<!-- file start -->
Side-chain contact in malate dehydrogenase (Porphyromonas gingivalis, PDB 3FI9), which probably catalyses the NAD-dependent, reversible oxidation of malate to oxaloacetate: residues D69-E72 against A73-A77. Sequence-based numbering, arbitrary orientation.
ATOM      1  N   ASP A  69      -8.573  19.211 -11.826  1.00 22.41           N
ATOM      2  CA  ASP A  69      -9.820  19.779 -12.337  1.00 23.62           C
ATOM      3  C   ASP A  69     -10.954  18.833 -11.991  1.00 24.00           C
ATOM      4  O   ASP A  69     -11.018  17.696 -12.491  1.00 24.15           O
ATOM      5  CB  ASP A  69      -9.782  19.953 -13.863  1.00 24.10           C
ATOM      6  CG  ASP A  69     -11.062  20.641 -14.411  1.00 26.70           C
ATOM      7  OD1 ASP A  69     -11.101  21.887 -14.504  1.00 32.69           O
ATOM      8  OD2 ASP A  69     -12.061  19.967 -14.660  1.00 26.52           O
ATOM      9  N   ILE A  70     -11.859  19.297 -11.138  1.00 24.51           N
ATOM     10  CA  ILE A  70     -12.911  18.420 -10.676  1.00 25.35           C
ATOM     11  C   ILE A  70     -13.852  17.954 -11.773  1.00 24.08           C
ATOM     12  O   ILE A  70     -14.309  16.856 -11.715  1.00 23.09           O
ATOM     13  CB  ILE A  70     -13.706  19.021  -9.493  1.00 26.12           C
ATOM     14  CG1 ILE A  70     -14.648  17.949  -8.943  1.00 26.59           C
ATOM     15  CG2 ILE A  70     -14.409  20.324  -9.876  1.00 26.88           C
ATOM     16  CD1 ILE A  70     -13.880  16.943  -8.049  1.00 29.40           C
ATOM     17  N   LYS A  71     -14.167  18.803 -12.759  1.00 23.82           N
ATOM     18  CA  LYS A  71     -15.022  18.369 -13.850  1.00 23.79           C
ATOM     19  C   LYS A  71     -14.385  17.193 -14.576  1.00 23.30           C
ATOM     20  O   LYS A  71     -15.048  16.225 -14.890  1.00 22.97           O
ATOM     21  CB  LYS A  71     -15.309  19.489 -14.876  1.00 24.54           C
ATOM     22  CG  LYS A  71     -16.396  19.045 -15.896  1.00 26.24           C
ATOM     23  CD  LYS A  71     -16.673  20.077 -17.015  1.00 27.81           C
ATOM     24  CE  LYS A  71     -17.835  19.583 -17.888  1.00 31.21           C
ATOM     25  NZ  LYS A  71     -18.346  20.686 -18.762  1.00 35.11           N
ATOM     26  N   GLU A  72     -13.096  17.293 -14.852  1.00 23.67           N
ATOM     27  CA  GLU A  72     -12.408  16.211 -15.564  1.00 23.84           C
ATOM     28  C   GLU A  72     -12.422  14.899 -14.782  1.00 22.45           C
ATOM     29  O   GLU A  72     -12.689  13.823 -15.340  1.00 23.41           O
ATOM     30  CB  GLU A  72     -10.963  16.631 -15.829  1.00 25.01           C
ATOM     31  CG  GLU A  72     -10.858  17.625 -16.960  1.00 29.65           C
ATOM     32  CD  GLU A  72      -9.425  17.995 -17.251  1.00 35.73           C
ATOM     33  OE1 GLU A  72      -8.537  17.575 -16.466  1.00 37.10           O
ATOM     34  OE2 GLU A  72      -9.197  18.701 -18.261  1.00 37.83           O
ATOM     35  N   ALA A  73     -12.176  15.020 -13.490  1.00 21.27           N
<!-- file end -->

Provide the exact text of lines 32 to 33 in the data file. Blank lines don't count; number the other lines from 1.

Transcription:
ATOM     31  CG  GLU A  72     -10.858  17.625 -16.960  1.00 29.65           C
ATOM     32  CD  GLU A  72      -9.425  17.995 -17.251  1.00 35.73           C